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Strepto-B Vag-Anal (pregnancy)

Screening for group B streptococcus in the rectum and vagina is indicated for pregnancy monitoring. Group B strep (GBS) is a bacterium found frequently in the intestines, and more than one third of pregnant women are asymptomatic (colonized) carriers. There is therefore a risk of transmitting it to the child at the time of delivery. Infecting the newborn with group B strep (GBS) can lead to many complications, including pneumonia, neonatal meningitis or a generalized blood infection (sepsis). All pregnant women should undergo GBS screening between the 35th and 37th week of pregnancy, or earlier if there is a risk of premature labour.

A positive result indicates that the bacteria is currently present in the patient’s vagina and rectum with a risk of transmission to the newborn. She should receive intravenous antibiotic treatment at the time of delivery or when the membranes rupture (her water breaks). A negative result indicates that the pregnant woman is probably not a carrier of the bacteria and, unless there are specific risk factors, she should not receive antibiotic therapy during delivery.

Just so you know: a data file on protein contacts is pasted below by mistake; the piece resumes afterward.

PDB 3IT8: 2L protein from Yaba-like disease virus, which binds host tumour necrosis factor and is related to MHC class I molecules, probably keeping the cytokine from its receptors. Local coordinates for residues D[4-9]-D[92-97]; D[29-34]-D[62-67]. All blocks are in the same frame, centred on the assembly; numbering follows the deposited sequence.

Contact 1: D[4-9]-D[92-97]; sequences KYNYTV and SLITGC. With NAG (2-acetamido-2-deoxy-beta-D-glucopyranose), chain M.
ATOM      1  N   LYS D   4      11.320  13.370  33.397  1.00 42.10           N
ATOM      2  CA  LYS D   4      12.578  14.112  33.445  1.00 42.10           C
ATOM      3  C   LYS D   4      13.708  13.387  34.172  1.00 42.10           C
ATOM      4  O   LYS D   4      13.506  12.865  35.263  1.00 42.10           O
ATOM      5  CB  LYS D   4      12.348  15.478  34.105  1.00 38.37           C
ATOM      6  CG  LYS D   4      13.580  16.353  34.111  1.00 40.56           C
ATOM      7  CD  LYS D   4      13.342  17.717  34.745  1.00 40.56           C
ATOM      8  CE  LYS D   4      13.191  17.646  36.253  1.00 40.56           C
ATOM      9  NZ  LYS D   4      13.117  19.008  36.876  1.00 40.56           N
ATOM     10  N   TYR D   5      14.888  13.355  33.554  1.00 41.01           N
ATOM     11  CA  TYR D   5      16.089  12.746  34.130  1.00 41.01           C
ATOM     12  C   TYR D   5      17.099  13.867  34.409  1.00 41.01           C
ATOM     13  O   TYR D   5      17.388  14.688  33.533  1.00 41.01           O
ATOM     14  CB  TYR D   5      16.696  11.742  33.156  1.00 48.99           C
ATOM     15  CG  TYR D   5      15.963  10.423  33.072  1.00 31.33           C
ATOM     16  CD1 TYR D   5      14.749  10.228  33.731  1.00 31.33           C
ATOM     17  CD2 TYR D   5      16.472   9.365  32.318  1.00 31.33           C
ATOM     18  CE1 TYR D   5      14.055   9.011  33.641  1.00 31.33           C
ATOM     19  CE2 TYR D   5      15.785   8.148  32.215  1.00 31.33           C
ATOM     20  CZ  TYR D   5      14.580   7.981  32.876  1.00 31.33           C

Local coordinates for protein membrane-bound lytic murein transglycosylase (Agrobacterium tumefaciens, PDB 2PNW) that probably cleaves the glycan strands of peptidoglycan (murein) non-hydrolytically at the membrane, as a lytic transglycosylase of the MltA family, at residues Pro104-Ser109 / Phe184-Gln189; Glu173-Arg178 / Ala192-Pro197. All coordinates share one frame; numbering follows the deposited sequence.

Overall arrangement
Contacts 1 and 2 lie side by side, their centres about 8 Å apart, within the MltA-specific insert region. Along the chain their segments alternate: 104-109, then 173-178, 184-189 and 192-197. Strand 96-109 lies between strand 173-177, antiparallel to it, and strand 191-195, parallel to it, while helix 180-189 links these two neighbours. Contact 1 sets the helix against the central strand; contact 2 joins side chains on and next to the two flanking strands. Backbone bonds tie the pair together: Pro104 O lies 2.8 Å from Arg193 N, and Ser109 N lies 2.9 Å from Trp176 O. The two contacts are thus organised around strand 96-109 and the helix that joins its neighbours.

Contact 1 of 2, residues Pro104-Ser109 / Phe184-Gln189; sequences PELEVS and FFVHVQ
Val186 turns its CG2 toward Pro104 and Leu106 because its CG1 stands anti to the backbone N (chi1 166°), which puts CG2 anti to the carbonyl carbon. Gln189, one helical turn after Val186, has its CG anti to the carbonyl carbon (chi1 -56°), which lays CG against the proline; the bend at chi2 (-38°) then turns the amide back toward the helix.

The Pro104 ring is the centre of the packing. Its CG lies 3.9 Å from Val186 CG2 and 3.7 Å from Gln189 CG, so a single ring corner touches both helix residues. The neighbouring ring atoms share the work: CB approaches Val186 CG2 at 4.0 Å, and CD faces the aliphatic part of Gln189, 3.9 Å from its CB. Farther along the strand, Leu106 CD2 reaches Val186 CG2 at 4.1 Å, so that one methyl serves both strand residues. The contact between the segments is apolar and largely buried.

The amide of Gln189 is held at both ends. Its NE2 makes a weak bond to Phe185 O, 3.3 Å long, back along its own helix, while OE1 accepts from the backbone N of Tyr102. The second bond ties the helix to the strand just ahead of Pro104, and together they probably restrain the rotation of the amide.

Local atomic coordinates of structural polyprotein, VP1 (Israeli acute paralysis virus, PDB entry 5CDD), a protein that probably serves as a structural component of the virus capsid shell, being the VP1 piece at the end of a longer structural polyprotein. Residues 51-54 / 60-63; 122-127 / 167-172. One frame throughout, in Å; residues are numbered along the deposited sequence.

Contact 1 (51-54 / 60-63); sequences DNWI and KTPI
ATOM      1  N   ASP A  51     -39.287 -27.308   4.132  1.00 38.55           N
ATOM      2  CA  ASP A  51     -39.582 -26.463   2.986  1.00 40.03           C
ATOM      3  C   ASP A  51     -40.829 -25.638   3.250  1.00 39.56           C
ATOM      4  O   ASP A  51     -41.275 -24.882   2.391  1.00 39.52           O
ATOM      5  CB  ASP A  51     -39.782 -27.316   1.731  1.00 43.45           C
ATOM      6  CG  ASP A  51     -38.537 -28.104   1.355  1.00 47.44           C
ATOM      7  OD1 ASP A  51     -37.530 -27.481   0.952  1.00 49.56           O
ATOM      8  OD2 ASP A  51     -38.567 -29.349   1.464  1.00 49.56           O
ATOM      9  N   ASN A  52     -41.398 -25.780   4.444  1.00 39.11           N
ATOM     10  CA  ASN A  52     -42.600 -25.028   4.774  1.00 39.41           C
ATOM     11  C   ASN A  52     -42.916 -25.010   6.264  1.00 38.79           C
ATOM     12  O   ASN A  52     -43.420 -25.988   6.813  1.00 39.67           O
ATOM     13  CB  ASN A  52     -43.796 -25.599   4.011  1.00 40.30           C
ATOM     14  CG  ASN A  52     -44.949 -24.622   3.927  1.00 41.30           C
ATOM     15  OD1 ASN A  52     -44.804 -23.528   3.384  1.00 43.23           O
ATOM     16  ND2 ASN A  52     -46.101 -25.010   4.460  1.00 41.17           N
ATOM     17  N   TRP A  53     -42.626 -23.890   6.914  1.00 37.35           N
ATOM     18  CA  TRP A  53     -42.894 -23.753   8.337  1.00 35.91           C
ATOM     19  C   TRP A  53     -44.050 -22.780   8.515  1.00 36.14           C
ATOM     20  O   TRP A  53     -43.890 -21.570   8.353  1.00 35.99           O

Term of the Week

Predictive medicine

Medicine that links medical knowledge with data to predict a patient’s potential health problems. Examples include artificial intelligence and genetics.